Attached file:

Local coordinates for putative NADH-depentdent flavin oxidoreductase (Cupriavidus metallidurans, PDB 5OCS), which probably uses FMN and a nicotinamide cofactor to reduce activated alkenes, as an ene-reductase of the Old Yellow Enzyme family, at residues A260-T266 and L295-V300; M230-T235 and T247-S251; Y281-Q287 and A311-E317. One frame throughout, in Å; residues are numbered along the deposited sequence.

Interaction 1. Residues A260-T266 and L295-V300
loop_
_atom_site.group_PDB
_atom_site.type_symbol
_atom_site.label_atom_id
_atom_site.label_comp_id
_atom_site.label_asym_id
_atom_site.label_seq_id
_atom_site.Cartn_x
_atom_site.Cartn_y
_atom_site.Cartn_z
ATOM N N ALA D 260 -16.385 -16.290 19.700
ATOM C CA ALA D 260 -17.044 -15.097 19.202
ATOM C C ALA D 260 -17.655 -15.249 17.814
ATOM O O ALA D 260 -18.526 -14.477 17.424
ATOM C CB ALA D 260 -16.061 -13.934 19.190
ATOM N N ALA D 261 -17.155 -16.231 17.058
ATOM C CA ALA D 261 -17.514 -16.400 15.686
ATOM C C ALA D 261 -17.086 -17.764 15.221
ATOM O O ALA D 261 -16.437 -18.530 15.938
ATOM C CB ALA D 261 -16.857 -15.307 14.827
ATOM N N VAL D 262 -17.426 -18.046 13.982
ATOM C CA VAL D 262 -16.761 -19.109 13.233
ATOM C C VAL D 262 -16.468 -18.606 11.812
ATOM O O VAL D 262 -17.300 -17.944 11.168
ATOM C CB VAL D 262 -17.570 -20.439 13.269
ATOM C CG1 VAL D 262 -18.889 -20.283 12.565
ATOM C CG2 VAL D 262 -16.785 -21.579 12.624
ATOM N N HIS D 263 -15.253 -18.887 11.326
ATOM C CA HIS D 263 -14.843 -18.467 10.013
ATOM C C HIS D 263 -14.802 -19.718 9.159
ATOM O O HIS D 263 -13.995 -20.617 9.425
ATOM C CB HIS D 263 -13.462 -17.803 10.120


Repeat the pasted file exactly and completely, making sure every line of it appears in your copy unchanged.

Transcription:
Local coordinates for putative NADH-depentdent flavin oxidoreductase (Cupriavidus metallidurans, PDB 5OCS), which probably uses FMN and a nicotinamide cofactor to reduce activated alkenes, as an ene-reductase of the Old Yellow Enzyme family, at residues A260-T266 and L295-V300; M230-T235 and T247-S251; Y281-Q287 and A311-E317. One frame throughout, in Å; residues are numbered along the deposited sequence.

Interaction 1. Residues A260-T266 and L295-V300
loop_
_atom_site.group_PDB
_atom_site.type_symbol
_atom_site.label_atom_id
_atom_site.label_comp_id
_atom_site.label_asym_id
_atom_site.label_seq_id
_atom_site.Cartn_x
_atom_site.Cartn_y
_atom_site.Cartn_z
ATOM N N ALA D 260 -16.385 -16.290 19.700
ATOM C CA ALA D 260 -17.044 -15.097 19.202
ATOM C C ALA D 260 -17.655 -15.249 17.814
ATOM O O ALA D 260 -18.526 -14.477 17.424
ATOM C CB ALA D 260 -16.061 -13.934 19.190
ATOM N N ALA D 261 -17.155 -16.231 17.058
ATOM C CA ALA D 261 -17.514 -16.400 15.686
ATOM C C ALA D 261 -17.086 -17.764 15.221
ATOM O O ALA D 261 -16.437 -18.530 15.938
ATOM C CB ALA D 261 -16.857 -15.307 14.827
ATOM N N VAL D 262 -17.426 -18.046 13.982
ATOM C CA VAL D 262 -16.761 -19.109 13.233
ATOM C C VAL D 262 -16.468 -18.606 11.812
ATOM O O VAL D 262 -17.300 -17.944 11.168
ATOM C CB VAL D 262 -17.570 -20.439 13.269
ATOM C CG1 VAL D 262 -18.889 -20.283 12.565
ATOM C CG2 VAL D 262 -16.785 -21.579 12.624
ATOM N N HIS D 263 -15.253 -18.887 11.326
ATOM C CA HIS D 263 -14.843 -18.467 10.013
ATOM C C HIS D 263 -14.802 -19.718 9.159
ATOM O O HIS D 263 -13.995 -20.617 9.425
ATOM C CB HIS D 263 -13.462 -17.803 10.120